A NEW drug to treat leukaemia, being developed by Irish scientists, is reducing the risk of a relapse for patients.
The drug targets the disease as it circulates in the bloodstream and also kills it in the lymph nodes.
A team at University College Galway has been researching the new drug for two-and-a-half years and patient trials are already under way.
The drug has been found to kill leukaemia cells circulating in the blood, including cells which are often resistant to chemotherapy.
It also targets dividing leukaemia cells in the lymph nodes. With current standard treatment, these cells can act like a reservoir of resistant cells which can then lead to relapse.
The prototype drug has been tested on blood samples from patients with chronic lymphocytic leukaemia (CLL).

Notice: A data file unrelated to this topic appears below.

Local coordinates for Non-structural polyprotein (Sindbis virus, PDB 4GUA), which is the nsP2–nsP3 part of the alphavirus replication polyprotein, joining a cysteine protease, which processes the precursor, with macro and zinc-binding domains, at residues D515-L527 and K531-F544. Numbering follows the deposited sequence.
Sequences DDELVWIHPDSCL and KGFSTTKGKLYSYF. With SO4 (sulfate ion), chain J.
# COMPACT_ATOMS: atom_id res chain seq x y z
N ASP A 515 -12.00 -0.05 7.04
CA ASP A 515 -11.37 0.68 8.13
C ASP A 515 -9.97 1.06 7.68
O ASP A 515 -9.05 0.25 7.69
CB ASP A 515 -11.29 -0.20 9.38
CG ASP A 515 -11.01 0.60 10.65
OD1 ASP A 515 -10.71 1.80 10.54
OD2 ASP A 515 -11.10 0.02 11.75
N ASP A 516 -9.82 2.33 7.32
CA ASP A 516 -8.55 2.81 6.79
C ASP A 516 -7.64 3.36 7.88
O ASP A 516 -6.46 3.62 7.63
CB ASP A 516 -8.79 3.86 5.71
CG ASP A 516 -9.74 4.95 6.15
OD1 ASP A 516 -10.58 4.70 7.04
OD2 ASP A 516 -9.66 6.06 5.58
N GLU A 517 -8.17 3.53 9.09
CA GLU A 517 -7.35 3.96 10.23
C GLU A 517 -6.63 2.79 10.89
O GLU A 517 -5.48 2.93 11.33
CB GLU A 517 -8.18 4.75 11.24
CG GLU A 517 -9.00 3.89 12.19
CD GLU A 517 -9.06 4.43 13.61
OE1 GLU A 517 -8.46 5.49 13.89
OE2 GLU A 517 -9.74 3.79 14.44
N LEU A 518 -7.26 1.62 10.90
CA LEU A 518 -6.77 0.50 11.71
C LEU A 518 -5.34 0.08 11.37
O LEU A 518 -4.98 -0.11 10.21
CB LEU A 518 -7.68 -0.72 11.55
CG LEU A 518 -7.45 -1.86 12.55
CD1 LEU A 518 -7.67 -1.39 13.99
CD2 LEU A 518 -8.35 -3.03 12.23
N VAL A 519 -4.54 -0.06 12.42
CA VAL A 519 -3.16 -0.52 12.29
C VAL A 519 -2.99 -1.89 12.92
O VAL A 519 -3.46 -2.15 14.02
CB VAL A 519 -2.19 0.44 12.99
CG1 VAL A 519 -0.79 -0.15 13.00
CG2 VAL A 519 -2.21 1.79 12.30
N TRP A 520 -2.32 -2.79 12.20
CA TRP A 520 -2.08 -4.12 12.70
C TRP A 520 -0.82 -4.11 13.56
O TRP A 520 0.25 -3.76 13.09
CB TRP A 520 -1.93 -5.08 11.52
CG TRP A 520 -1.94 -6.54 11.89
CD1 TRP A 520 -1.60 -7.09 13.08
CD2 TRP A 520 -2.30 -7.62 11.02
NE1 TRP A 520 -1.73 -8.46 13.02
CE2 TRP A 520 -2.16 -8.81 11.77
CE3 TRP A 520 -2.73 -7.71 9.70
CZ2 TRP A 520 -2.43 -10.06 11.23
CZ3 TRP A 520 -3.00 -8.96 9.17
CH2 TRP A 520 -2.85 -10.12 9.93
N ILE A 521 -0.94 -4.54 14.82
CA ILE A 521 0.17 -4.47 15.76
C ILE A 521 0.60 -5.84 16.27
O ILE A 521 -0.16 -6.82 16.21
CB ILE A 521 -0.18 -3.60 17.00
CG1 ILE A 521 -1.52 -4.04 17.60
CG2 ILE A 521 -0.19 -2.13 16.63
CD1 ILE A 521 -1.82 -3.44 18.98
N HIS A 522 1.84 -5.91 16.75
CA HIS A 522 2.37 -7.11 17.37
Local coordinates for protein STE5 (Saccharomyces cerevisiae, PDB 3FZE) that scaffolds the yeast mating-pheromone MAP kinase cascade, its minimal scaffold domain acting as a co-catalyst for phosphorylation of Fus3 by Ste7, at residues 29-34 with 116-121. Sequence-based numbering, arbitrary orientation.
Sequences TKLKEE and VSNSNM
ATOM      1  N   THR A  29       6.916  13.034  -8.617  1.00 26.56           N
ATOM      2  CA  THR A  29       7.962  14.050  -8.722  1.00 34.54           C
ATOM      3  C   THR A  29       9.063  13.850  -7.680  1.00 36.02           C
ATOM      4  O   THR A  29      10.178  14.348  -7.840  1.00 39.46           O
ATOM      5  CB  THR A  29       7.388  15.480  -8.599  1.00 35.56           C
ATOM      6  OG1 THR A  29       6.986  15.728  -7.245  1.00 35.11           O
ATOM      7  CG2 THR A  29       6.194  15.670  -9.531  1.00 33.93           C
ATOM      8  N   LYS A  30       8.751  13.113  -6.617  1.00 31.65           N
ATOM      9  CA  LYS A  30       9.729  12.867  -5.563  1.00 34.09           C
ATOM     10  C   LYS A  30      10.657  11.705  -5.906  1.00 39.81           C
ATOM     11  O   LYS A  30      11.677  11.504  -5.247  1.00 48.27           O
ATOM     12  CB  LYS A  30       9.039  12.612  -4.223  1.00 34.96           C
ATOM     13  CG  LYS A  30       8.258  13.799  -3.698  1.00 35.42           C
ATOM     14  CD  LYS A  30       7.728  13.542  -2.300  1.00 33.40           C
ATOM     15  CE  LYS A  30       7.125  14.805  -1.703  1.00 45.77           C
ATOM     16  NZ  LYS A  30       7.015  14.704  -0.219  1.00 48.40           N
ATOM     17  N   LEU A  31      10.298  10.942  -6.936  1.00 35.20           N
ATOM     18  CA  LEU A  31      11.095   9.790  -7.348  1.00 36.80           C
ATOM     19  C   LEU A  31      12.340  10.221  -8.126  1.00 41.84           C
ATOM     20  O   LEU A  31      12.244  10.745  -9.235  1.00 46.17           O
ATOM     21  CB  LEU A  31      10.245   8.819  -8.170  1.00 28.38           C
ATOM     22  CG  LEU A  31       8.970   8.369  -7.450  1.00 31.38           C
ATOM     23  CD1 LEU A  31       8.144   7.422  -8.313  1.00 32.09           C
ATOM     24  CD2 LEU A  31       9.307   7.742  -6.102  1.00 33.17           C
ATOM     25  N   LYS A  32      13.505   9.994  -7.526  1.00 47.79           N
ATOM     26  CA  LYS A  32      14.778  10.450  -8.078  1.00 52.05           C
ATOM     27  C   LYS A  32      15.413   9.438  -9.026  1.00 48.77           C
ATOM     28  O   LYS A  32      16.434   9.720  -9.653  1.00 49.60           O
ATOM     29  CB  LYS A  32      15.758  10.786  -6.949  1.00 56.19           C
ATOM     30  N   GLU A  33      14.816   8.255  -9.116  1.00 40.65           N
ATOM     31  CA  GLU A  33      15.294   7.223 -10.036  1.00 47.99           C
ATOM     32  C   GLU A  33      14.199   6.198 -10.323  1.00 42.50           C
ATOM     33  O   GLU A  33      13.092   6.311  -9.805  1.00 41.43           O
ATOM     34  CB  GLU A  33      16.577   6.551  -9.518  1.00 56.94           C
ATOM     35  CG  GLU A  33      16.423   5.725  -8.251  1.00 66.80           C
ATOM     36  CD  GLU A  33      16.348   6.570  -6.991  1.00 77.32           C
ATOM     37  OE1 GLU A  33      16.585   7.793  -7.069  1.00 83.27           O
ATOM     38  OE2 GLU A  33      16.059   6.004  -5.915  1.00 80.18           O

"Generally the prognosis for patients diagnosed with CLL -- one of the commonest types of blood cancer -- is not as positive as we would like," said Prof Corrado Santocanale, who works at the College National Centre for Biomedical Engineering.
"However these laboratory results provide some hope for the future."
The Galway team is working to understand the underlying cellular and molecular mechanisms which trigger and contribute to the progression of cancer.
Frank Giles, Professor of Cancer Therapeutics says: "The conduct of these early studies is a top priority for our NUI Galway clinical research facilities and demonstrates Ireland's increasing strength in this critical biomedical sector."
The Department of Health and Children has awarded €7.5m, through the Health Research Board , to fund construction of a new building at the College which will be fully operational in 2012.
This will provide Galway with world class facilities for researchers and industry and will enhance research development capacity in the medical device and pharmaceutical sectors.